The global levels of carbon dioxide emissions from fossil-fuel combustion reached a record high of 31.6 gigatonnes (Gt) in 2011, only 1 Gt beneath the necessary levels required to keep global temperatures to a 2°C increase.
The figures are part of the preliminary estimates provided by the International Energy Agency (IEA) released Thursday.
Global carbon dioxide emissions reached a high of 31.6 gigatonnes in 2011, representing an increase of 1.0 Gt on 2010, or 3.2 percent. Of the 3.2 percent increase, coal accounted for 45 percent of total energy-related CO2 emissions in 2011, followed by oil at 35 percent and natural gas at 20 percent.
In 2009, the IEA released their 450 Scenario plan, which set out an aggressive timetable of actions to limit the long-term concentration of greenhouse gases in the Earth’s atmosphere to 450 parts per million. The 450 Scenario require CO2 emissions to peak at 32.6 Gt no later than 2017, but that does not seem likely considering the rate of increase and how close we already are to that figure.
“The new data provide further evidence that the door to a 2°C trajectory is about to close,” said IEA Chief Economist Fatih Birol.
A 6.1 increase in CO2 emissions in 2011 outside the Organisation for Economic Co-operation and Development (OECD) was only partially offset by a 0.6 percent reduction in emissions within the OECD.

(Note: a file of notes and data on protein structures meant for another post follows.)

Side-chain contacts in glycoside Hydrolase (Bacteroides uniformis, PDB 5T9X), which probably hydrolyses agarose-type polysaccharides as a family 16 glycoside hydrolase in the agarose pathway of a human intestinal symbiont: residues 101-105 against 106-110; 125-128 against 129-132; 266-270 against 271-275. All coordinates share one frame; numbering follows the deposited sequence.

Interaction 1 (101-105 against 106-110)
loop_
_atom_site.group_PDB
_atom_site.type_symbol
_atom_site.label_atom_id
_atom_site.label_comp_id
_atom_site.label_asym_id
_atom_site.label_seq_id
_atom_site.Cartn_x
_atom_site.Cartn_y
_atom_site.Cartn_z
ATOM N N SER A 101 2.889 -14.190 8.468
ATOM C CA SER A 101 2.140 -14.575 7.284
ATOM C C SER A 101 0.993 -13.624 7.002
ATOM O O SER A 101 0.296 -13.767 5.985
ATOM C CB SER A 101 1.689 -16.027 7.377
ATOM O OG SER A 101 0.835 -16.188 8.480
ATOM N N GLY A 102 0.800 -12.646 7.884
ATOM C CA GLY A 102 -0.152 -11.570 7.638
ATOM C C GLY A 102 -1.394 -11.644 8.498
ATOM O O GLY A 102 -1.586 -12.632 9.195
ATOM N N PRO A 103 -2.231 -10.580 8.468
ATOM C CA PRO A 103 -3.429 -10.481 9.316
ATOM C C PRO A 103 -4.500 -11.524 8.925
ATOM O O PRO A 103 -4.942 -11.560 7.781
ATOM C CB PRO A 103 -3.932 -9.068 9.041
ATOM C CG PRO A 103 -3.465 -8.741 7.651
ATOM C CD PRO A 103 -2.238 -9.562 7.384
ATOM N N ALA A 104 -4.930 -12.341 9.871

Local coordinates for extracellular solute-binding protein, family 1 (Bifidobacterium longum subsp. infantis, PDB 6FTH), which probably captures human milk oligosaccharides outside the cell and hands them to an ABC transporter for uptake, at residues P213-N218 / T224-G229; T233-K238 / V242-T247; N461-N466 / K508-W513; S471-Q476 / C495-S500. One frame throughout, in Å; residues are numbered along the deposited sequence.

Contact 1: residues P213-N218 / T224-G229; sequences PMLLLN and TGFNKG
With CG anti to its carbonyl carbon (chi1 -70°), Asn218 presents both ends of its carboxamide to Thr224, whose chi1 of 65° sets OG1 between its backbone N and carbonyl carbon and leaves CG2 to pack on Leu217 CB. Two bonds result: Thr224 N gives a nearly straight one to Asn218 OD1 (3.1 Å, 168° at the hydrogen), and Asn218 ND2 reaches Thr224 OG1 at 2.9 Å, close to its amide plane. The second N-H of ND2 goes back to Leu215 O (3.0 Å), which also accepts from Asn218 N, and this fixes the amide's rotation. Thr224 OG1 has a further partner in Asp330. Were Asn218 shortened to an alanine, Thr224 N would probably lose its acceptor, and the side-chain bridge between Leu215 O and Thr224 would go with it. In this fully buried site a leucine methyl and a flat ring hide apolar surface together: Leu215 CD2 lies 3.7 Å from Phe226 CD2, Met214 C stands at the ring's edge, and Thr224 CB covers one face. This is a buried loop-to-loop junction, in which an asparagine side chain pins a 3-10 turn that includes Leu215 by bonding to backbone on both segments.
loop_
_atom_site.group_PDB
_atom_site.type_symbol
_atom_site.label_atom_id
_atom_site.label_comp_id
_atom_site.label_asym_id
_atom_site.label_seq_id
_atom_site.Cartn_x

China was responsible for the largest contribution to the global increase with emissions rising by 720 million tonnes (Mt), or 9.3 percent, primarily as a result of their higher consumption of coal. However, China carbon intensity — the amount of carbon dioxide emitted per unit of GDP — fell by 15 percent between 2005 and 2011. If these gains had not been made, China’s CO2 emissions during 2011 would have been higher by a whopping 1.5 gigatonnes.
“What China has done over such a short period of time to improve energy efficiency and deploy clean energy is already paying major dividends to the global environment,” said Dr. Birol.
India’s emissions rose by 140 million tonnes, or 8.7 percent, pushing it ahead of Russia to become the fourth largest emitter of carbon dioxide behind China, the United States, and the European Union.
The United States saw a drop in CO2 emissions in 2011, with a drop of 92 million tonnes, or 1.7 percent, primarily thanks to the ongoing switch from coal to natural gas in the power generation sector and a surprisingly mild winter which reduced the need for space heating. This brings the United States drop in emissions to a total of 430 million tonnes, or 7.7 percent, since 2006, which ranks it as the highest reduction of all countries and regions.
CO2 emissions in the European Union in 2011 were lower by 69 million tonnes, or 1.9 percent, partially thanks to the slow economic growth and a relatively warm winter.
Japan saw emissions increase by 28 million tonnes, or 2.4 percent, as a result of a substantial increase in the use of fossil fuels in the wake of the Fukushima nuclear reactor incident.